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How to Recover From Failure as a Leader

Every leader has stories of failure that ended up teaching them important lessons about their next ventures. Noted confectioner, Milton Hershey, famously failed at chocolate-making for thirteen years before landing on the formula that eventually worked. Throughout history, the number of successful people who learned through failure reads like a whos-who of celebrities: Walt Disney, Stephen […]

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Every leader has stories of failure that ended up teaching them important lessons about their next ventures. Noted confectioner, Milton Hershey, famously failed at chocolate-making for thirteen years before landing on the formula that eventually worked. Throughout history, the number of successful people who learned through failure reads like a whos-who of celebrities: Walt Disney, Stephen King, Oprah Winfrey, Bill Gates, JK Rowling, and even Colonel Sanders. The characteristic that separates them from their peers is that they learned from their mistakes and also taught themselves tricks along the way.

The first step in any industry, whether it’s selling goods or services, is to thoroughly do your market research. Necessity breeds invention, which means something either needs to be improved upon or created. In addition, it’s vital to do your due diligence about any potential or upcoming competition, even by looking at parallel industries. You never know when the next ideas will fuse with existing technologies, rendering one of them null and void. For example, there are countless items that have been phased out by the invention of the smartphone.

Companies can also easily fail for internal reasons. Once your business starts doing well, the worst mistake you can make is by spending any cash. Much like how people are cautioned to save for a rainy day with personal finances, there should always be a buffer in the unlikely event of an emergency with a small business. In addition, keep abreast of the latest technology to ensure you are making the most efficient use of your time and budget. If there are new ways to do things more efficiently, you are only hurting your business by not taking advantage of them.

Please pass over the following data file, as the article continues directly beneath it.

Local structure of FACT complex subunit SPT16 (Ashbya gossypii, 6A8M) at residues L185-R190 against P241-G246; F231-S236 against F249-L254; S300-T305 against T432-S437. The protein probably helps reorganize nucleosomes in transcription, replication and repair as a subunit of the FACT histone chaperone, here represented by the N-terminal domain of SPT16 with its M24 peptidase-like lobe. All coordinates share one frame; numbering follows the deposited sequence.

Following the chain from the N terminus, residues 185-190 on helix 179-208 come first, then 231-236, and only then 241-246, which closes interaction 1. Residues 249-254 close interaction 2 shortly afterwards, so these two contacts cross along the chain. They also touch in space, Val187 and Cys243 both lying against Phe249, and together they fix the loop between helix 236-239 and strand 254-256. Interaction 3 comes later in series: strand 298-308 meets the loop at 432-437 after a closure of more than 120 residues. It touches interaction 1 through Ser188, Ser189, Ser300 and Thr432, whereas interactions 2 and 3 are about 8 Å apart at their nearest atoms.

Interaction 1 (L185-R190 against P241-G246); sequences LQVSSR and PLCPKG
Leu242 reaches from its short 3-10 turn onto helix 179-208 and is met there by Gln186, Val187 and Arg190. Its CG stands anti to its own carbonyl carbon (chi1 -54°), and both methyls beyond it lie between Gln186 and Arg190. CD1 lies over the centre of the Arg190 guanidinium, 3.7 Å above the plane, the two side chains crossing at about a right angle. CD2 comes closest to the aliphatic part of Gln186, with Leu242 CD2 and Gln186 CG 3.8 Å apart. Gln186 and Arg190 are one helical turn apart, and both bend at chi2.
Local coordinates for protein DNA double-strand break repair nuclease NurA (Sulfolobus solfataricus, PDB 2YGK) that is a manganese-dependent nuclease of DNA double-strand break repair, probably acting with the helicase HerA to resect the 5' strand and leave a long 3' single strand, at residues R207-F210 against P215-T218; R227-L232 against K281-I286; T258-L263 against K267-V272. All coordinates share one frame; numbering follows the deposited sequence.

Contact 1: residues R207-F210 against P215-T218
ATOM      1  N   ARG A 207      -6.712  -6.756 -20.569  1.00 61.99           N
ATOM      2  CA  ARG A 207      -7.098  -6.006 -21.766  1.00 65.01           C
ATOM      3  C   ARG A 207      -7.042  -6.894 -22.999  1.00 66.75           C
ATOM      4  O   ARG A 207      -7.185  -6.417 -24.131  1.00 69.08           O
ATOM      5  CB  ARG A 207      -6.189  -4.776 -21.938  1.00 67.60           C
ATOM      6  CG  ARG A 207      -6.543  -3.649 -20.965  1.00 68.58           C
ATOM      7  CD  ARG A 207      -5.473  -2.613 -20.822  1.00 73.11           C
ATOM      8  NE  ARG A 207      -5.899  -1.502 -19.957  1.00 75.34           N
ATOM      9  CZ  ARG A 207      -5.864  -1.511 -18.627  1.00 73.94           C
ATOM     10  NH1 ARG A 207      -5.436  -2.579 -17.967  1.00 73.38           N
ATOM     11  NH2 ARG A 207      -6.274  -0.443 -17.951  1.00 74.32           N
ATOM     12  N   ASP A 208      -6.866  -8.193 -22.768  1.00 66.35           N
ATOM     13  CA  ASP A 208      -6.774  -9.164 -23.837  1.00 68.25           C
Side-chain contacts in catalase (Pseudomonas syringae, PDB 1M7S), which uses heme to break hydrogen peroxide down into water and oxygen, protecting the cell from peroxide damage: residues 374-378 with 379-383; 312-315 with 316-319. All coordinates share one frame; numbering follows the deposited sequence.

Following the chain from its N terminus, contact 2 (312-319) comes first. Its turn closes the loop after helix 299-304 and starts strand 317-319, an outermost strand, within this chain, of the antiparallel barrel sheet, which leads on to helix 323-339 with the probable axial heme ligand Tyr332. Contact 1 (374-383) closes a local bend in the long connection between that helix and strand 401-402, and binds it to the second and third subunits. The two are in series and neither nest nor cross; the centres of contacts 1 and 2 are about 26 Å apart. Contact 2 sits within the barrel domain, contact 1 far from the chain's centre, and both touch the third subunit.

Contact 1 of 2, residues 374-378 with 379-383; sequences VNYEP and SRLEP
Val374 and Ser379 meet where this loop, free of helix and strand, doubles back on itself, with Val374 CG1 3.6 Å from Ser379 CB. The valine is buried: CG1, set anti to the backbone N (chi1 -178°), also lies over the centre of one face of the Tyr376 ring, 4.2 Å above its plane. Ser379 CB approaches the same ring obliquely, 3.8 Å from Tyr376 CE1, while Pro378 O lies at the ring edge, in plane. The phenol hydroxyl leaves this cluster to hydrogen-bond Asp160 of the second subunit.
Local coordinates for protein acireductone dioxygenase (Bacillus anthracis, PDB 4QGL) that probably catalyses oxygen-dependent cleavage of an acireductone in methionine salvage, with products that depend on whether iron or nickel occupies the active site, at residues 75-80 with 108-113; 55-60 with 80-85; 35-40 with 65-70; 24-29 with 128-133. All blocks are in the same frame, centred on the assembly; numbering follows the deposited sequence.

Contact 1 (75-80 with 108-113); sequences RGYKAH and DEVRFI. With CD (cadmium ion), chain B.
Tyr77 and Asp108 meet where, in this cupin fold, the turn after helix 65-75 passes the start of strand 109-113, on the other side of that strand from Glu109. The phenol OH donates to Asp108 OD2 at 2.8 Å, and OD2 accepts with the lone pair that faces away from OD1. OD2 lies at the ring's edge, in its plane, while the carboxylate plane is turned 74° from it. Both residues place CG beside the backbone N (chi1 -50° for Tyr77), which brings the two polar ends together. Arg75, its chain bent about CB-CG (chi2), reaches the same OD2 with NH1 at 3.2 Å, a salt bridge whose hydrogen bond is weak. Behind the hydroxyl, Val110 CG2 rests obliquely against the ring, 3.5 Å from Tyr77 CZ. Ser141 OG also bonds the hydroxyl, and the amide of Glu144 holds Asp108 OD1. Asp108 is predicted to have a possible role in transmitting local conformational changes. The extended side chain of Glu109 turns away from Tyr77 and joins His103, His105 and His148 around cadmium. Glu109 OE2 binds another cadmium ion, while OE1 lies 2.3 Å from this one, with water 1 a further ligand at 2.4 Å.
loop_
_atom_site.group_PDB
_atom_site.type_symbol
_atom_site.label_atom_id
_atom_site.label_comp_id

Even if you have big dreams, start small. Niche marketing is a term that means to focus all your resources on a designated demographic, rather than trying to conquer a larger market. There are many advantages to this approach. By spending all of your efforts on your target market, you can cater to their needs and preferences much better, up to and including designing the most specifically tailored, aesthetically pleasing logo for them. Social media has made it possible to approach a niche in a variety of ways, and by training your staff to work exclusively with your target market, you end up with superior customer relations. Happy customers mean happy employees, which is a great morale boost for any office. In addition, a smaller client base means exclusivity and the power of word-of-mouth reviews. 

This article was originally published on https://randallhunt.org/

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